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The Russian Natural Gas 'Bubble': Consequences for European Gas Markets (Energy & Environmental Programme)

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This report looks at the availability of Russian gas for export into Europe up to 2010. Contrary to conventional wisdom, the author suggests that a 'bubble' of low cost gas, arising from reduced internal demand and exports to former Soviet republics, will allow Russian exports to Europe to be doubled over the next 15 years. This increase can be achieved without any signifi This report looks at the availability of Russian gas for export into Europe up to 2010. Contrary to conventional wisdom, the author suggests that a 'bubble' of low cost gas, arising from reduced internal demand and exports to former Soviet republics, will allow Russian exports to Europe to be doubled over the next 15 years. This increase can be achieved without any significant contribution from new gas deposits, other than satellites of fields currently in production. This availability of relatively low cost gas will have profound consequences on European gas markets. Significant availability of low cost gas, plus Russian determination to create an additional 60 BCM of transmission capacity to bring the bubble into Europe, will provide an important impetus for gas-to-gas competition and general liberalisation of European gas markets. The bubble of Russian gas already exists. When the new pipeline export corridor is created through Belarus and Poland - through which gas is expected to start flowing in 1997 - the conditions may be created for serious downward pressure on prices and gas-to-gas competition in Europe.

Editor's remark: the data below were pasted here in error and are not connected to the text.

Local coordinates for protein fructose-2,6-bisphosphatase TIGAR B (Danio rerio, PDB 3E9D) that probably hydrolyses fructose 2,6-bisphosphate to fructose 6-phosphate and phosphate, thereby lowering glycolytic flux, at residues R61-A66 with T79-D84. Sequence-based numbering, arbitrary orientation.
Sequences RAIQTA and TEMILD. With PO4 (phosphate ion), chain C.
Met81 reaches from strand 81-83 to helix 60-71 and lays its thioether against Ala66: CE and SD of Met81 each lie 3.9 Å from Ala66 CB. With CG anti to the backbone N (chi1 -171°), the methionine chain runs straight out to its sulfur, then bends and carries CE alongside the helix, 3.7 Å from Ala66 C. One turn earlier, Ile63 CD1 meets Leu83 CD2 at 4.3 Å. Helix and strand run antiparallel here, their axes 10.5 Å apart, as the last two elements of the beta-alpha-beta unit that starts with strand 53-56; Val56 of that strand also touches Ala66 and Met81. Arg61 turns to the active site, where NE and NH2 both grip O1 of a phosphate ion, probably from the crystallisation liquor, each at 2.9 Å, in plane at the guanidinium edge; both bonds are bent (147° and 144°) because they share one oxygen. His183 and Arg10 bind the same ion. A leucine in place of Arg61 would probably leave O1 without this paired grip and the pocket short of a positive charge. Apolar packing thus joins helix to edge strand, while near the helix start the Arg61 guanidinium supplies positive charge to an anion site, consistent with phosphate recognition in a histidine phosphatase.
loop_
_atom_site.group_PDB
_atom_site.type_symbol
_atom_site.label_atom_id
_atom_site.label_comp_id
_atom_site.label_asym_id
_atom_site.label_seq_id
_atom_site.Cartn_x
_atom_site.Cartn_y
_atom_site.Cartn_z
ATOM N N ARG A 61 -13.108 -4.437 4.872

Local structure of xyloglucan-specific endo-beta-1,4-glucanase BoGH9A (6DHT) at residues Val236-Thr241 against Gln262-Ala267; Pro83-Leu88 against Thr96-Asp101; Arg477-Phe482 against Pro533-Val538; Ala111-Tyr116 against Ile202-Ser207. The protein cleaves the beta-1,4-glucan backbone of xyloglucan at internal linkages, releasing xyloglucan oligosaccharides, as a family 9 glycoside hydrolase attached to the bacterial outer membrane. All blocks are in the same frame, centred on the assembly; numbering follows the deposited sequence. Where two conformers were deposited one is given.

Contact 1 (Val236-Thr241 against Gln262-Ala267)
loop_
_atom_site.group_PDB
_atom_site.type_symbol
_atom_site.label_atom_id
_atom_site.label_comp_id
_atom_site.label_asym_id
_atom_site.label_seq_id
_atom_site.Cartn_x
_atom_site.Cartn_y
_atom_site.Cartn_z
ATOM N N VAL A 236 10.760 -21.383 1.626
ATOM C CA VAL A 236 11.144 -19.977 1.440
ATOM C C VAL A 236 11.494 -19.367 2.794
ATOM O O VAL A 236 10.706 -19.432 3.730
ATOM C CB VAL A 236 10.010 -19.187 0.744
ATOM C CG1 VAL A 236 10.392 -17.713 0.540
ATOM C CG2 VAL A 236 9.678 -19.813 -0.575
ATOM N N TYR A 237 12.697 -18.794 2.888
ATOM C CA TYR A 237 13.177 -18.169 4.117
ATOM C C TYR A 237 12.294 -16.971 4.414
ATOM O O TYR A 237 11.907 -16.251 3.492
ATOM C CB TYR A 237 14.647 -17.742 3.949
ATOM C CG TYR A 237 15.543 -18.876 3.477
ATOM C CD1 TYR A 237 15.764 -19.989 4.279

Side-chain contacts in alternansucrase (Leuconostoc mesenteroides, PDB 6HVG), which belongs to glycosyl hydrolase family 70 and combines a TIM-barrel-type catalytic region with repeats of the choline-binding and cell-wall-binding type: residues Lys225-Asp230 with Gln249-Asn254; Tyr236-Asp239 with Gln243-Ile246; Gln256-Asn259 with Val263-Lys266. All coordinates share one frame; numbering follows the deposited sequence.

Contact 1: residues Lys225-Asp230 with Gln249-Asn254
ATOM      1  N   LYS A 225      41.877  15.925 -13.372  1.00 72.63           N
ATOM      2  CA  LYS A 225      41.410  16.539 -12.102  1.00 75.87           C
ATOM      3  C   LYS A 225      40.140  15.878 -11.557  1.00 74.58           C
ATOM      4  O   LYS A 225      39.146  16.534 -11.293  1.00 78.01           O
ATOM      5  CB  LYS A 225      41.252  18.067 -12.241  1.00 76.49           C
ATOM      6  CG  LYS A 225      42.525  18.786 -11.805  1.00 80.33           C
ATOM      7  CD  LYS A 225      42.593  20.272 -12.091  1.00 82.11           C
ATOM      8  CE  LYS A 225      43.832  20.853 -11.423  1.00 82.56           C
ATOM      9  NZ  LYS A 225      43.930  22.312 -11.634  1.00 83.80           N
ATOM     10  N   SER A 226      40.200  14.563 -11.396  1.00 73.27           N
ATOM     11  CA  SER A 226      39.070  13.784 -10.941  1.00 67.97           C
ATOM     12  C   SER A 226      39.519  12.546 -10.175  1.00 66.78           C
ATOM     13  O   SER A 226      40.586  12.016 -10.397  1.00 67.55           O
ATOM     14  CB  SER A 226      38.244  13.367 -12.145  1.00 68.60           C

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This report looks at the availability of Russian gas for export into Europe up to 2010. Contrary to conventional wisdom, the author suggests that a 'bubble' of low cost gas, arising from reduced internal demand and exports to former Soviet republics, will allow Russian exports to Europe to be doubled over the next 15 years. This increase can be achieved without any signifi This report looks at the availability of Russian gas for export into Europe up to 2010. Contrary to conventional wisdom, the author suggests that a 'bubble' of low cost gas, arising from reduced internal demand and exports to former Soviet republics, will allow Russian exports to Europe to be doubled over the next 15 years. This increase can be achieved without any significant contribution from new gas deposits, other than satellites of fields currently in production. This availability of relatively low cost gas will have profound consequences on European gas markets. Significant availability of low cost gas, plus Russian determination to create an additional 60 BCM of transmission capacity to bring the bubble into Europe, will provide an important impetus for gas-to-gas competition and general liberalisation of European gas markets. The bubble of Russian gas already exists. When the new pipeline export corridor is created through Belarus and Poland - through which gas is expected to start flowing in 1997 - the conditions may be created for serious downward pressure on prices and gas-to-gas competition in Europe.

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